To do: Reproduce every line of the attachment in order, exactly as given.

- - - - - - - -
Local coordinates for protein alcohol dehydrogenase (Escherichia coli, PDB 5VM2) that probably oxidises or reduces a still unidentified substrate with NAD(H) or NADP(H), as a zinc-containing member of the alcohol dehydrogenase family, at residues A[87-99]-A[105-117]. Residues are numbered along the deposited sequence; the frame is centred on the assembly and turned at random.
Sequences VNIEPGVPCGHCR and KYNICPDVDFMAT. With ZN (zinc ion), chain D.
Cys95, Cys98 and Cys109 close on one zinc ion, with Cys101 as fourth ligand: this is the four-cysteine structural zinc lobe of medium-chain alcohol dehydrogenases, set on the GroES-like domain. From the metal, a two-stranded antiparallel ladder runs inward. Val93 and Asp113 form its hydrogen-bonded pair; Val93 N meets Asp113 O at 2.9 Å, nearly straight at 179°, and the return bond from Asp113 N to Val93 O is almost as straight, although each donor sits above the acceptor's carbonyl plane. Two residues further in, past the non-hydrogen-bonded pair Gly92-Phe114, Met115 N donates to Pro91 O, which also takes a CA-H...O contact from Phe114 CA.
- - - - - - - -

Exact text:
Local coordinates for protein alcohol dehydrogenase (Escherichia coli, PDB 5VM2) that probably oxidises or reduces a still unidentified substrate with NAD(H) or NADP(H), as a zinc-containing member of the alcohol dehydrogenase family, at residues A[87-99]-A[105-117]. Residues are numbered along the deposited sequence; the frame is centred on the assembly and turned at random.
Sequences VNIEPGVPCGHCR and KYNICPDVDFMAT. With ZN (zinc ion), chain D.
Cys95, Cys98 and Cys109 close on one zinc ion, with Cys101 as fourth ligand: this is the four-cysteine structural zinc lobe of medium-chain alcohol dehydrogenases, set on the GroES-like domain. From the metal, a two-stranded antiparallel ladder runs inward. Val93 and Asp113 form its hydrogen-bonded pair; Val93 N meets Asp113 O at 2.9 Å, nearly straight at 179°, and the return bond from Asp113 N to Val93 O is almost as straight, although each donor sits above the acceptor's carbonyl plane. Two residues further in, past the non-hydrogen-bonded pair Gly92-Phe114, Met115 N donates to Pro91 O, which also takes a CA-H...O contact from Phe114 CA.